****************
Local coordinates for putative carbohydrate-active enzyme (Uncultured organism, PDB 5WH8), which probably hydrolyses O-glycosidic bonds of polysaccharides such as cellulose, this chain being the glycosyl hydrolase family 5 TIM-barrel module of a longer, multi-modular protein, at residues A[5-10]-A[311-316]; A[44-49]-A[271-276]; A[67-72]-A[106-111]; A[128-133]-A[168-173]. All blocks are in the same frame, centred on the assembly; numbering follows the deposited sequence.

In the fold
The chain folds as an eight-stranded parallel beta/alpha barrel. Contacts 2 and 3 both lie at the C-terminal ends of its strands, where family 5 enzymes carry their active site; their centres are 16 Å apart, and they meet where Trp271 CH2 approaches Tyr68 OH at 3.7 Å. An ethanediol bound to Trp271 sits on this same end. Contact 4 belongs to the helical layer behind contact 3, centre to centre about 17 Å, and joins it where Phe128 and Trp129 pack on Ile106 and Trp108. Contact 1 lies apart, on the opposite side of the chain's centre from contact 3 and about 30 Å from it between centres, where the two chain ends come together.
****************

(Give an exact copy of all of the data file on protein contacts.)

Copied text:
Local coordinates for putative carbohydrate-active enzyme (Uncultured organism, PDB 5WH8), which probably hydrolyses O-glycosidic bonds of polysaccharides such as cellulose, this chain being the glycosyl hydrolase family 5 TIM-barrel module of a longer, multi-modular protein, at residues A[5-10]-A[311-316]; A[44-49]-A[271-276]; A[67-72]-A[106-111]; A[128-133]-A[168-173]. All blocks are in the same frame, centred on the assembly; numbering follows the deposited sequence.

In the fold
The chain folds as an eight-stranded parallel beta/alpha barrel. Contacts 2 and 3 both lie at the C-terminal ends of its strands, where family 5 enzymes carry their active site; their centres are 16 Å apart, and they meet where Trp271 CH2 approaches Tyr68 OH at 3.7 Å. An ethanediol bound to Trp271 sits on this same end. Contact 4 belongs to the helical layer behind contact 3, centre to centre about 17 Å, and joins it where Phe128 and Trp129 pack on Ile106 and Trp108. Contact 1 lies apart, on the opposite side of the chain's centre from contact 3 and about 30 Å from it between centres, where the two chain ends come together.